— modern ops stuff —
Replacing a disk with UFS and ZFS filesystems
24 November 2009 // Solaris

One of the disks in one of our v210s was having episodes. It temporarily went nuts, streaming a load of SCSI errors out to the console, but not writing anything to messages, leaving all the UFS metadevices in the "Okay" state, and not bothering the zpool either. We thought that sounded more like a controller issue, but Sun said "disk" and sent us a new one.

Why do we have two kinds of filesystem, and two volume managers on one disk? Well, when I built these systems we wanted the many benefits of ZFS for our data, but ZFS boot didn’t yet exist outside of Solaris Nevada. So, we built them with my old-fashioned, multi-partition (small root, separate /var and /usr) layout, and a zpool mirrored across slice 3 of both disks, for the data. v210s, of course, only have two disks.

Replacing UFS disks is one of those things I always have to look up. You do it very rarely, and it’s one of those jobs you’re super careful about, triple-checking everything. Hence this document.

First, I had to detach all the mirrored devices on disk 0. We partition our disks quite aggressively, and I didn’t want to have to write down where everything came from, and keep manually detaching. So, I wrote this little script. It only took two minutes

#!/bin/ksh

metastat -p | grep c1t0d0 | while read md junk
do
	print -u2 "metainit $(metastat -p $md)"
	metastat -p | grep -- -m | grep -w $md | read mirror junk
	metadetach -f $mirror $md
	metaclear $md
	print -u2 "metattach $mirror $md"
done 2>recover.sh

Not only does that detach all the submirrors on c1t0d0, but it puts recovery information into a file called recover.sh. The idea is that I’ll run that script once the disk is changed, and everything will be recreated exactly as it is now. Note that I let the meta commands write to standard out so I know what’s happening, but have my prints go to stderr so I can capture their output easily.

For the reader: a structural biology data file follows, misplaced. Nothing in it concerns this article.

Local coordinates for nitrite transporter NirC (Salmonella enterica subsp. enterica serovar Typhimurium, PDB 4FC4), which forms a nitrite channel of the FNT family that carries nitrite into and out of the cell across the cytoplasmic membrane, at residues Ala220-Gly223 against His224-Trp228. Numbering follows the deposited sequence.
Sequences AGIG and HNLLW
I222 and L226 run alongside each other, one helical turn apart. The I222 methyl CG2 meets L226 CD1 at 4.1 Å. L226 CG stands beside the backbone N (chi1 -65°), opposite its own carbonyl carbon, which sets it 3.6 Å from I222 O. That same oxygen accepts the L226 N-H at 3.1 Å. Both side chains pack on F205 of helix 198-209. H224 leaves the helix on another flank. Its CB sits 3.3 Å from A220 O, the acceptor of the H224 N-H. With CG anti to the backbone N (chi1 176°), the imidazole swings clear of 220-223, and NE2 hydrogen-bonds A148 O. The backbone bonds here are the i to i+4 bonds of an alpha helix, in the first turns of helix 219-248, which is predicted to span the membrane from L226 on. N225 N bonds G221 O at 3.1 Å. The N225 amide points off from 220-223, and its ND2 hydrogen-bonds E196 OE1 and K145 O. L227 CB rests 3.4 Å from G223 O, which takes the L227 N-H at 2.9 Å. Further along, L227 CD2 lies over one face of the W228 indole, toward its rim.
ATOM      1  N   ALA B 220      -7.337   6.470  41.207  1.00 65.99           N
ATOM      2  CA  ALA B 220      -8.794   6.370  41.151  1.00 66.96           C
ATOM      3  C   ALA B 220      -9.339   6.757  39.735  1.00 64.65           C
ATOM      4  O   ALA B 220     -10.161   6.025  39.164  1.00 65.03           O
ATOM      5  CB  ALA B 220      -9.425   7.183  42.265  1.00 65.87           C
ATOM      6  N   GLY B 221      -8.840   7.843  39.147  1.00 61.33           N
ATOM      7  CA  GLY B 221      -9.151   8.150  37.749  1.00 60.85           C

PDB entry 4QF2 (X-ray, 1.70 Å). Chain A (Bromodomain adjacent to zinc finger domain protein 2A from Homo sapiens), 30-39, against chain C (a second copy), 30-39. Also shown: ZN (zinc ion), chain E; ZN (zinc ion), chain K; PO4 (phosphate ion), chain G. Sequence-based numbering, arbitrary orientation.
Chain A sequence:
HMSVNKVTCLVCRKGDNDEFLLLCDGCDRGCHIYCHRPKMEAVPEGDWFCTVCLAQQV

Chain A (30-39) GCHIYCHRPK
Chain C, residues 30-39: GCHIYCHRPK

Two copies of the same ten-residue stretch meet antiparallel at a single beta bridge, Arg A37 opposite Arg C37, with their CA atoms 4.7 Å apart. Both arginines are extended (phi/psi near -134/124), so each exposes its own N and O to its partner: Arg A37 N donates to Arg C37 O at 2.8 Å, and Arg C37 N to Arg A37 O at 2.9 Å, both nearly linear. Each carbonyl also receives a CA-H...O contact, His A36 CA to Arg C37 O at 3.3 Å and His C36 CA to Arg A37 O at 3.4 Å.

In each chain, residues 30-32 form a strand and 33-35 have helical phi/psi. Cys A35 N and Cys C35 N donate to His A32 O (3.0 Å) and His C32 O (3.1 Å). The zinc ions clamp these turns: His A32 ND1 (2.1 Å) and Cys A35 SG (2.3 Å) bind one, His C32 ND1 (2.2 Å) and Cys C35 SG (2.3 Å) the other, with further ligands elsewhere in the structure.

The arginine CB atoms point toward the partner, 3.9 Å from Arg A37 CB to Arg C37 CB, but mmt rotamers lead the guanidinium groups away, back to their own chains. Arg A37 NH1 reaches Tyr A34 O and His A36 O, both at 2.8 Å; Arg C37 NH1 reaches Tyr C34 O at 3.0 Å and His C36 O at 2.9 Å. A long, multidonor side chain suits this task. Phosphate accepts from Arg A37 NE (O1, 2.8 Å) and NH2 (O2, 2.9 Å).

Once the metadevices were all detached and cleared, I got rid of the metadbs on that disk. We keep our metadbs in a dedicated slice, slice 7.

# metadb -d c1t0d0s7

With all the SVM mirrors detached, I have to do something similar with my zpool.

# zpool status
  pool: space
 state: ONLINE
 scrub: scrub completed after 0h13m with 0 errors on Sun Nov 22 01:13:36 2009
config:

        NAME          STATE     READ WRITE CKSUM
        space         ONLINE       0     0     0
          mirror      ONLINE       0     0     0
            c1t0d0s6  ONLINE       0     0     0
            c1t1d0s6  ONLINE       0     0     0

ZFS is great. All you have to do is offline the disk, then later, tell it there’s a new one. It does everything else for you. Are you listening Veritas?

# zpool offline space c1t0d0s6

Now, for the benefit of SVM, we have to tell cfgadm that the disk is going away. cfgadm is one of those commands I can never remember how to drive, and this step is the reason for putting this document online.

# cfgadm -al
Ap_Id                          Type         Receptacle   Occupant     Condition
c0                             scsi-bus     connected    configured   unknown
c0::dsk/c0t0d0                 CD-ROM       connected    configured   unknown
c1                             scsi-bus     connected    configured   unknown
c1::dsk/c1t0d0                 disk         connected    configured   unknown
c1::dsk/c1t1d0                 disk         connected    configured   unknown
c2                             scsi-bus     connected    unconfigured unknown
usb0/1                         unknown      empty        unconfigured ok
usb0/2                         unknown      empty        unconfigured ok

Right, there’s my disk, c1t0d0. I just have to unconfigure it.

# cfgadm -c unconfigure c1::dsk/c1t0d0

cfgadm is even thoughtful enough to put a lovely blue light on next to the disk you unconfigured. So, off to the server room, pop the SPUD and swap the disk.

Back at your desk, run

# cfgadm -c configure c1::dsk/c1t0d0

then use cfgadm -al again to make sure the disk is back. You’ll have to recreate the VTOC before you can put the metadevices back. That’s easy, because we are only making a clone of the other disk. fmthard is quite happy to take stdin as its datafile, so it’s a one-shot job.

# prtvtoc /dev/rdsk/c1t1d0s2 | fmthard -s - /dev/rdsk/c1t0d0s2

Now recreate your metadbs. We have four copies in a dedicated slice 7, so to make disk 0 match:

# metadb -a -c4 c1t0d0s7

Now I have to recreate and reattach all the metadevices I blew away earlier. Let’s make sure the auto-generated script looks right:

$ cat recover.sh
metainit d51 1 1 c1t0d0s5
metattach d50 d51
metainit d31 1 1 c1t0d0s3
metattach d30 d31
metainit d21 1 1 c1t0d0s1
metattach d20 d21
metainit d11 1 1 c1t0d0s0
metattach d10 d11
metainit d41 1 1 c1t0d0s4
metattach d40 d41

Yep. That should work

# ksh recover.sh

The only downside to this approach is that it attaches, and therefore resyncs, all the mirrors at once, so there’s a fair bit of thrashing. The final UFS thing to do, because this is a boot disk, is install a bootblock.

# installboot /usr/platform/$(uname -i)/lib/fs/ufs/bootblk /dev/rdsk/c1t0d0s0

Now, back to the zpool. All you have to do is

# zpool replace space c1t0d0s6

and ZFS will do the rest. It’s brilliant, isn’t it?

Tags: